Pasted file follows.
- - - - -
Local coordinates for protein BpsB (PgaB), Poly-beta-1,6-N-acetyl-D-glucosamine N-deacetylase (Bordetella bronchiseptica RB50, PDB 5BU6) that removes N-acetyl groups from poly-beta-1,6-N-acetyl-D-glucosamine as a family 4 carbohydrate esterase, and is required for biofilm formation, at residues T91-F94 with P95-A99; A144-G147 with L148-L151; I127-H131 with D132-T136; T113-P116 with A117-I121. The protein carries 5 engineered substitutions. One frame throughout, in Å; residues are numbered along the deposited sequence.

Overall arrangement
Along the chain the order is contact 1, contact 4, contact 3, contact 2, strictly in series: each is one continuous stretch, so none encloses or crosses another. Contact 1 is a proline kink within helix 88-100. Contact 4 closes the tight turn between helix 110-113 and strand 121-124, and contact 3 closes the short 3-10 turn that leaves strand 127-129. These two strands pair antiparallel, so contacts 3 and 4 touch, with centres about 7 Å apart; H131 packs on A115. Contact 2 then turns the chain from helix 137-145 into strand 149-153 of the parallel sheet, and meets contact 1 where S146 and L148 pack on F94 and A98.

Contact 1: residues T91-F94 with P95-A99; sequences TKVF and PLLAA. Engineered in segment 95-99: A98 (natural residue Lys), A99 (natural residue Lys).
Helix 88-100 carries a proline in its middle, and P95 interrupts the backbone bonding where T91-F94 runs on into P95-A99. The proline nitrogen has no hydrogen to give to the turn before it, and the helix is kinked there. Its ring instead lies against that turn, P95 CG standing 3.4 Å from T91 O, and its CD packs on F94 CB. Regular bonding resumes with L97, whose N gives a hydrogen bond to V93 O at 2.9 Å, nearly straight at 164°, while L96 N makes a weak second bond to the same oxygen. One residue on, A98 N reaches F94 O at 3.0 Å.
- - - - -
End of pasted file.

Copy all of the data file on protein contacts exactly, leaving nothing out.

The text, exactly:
Local coordinates for protein BpsB (PgaB), Poly-beta-1,6-N-acetyl-D-glucosamine N-deacetylase (Bordetella bronchiseptica RB50, PDB 5BU6) that removes N-acetyl groups from poly-beta-1,6-N-acetyl-D-glucosamine as a family 4 carbohydrate esterase, and is required for biofilm formation, at residues T91-F94 with P95-A99; A144-G147 with L148-L151; I127-H131 with D132-T136; T113-P116 with A117-I121. The protein carries 5 engineered substitutions. One frame throughout, in Å; residues are numbered along the deposited sequence.

Overall arrangement
Along the chain the order is contact 1, contact 4, contact 3, contact 2, strictly in series: each is one continuous stretch, so none encloses or crosses another. Contact 1 is a proline kink within helix 88-100. Contact 4 closes the tight turn between helix 110-113 and strand 121-124, and contact 3 closes the short 3-10 turn that leaves strand 127-129. These two strands pair antiparallel, so contacts 3 and 4 touch, with centres about 7 Å apart; H131 packs on A115. Contact 2 then turns the chain from helix 137-145 into strand 149-153 of the parallel sheet, and meets contact 1 where S146 and L148 pack on F94 and A98.

Contact 1: residues T91-F94 with P95-A99; sequences TKVF and PLLAA. Engineered in segment 95-99: A98 (natural residue Lys), A99 (natural residue Lys).
Helix 88-100 carries a proline in its middle, and P95 interrupts the backbone bonding where T91-F94 runs on into P95-A99. The proline nitrogen has no hydrogen to give to the turn before it, and the helix is kinked there. Its ring instead lies against that turn, P95 CG standing 3.4 Å from T91 O, and its CD packs on F94 CB. Regular bonding resumes with L97, whose N gives a hydrogen bond to V93 O at 2.9 Å, nearly straight at 164°, while L96 N makes a weak second bond to the same oxygen. One residue on, A98 N reaches F94 O at 3.0 Å.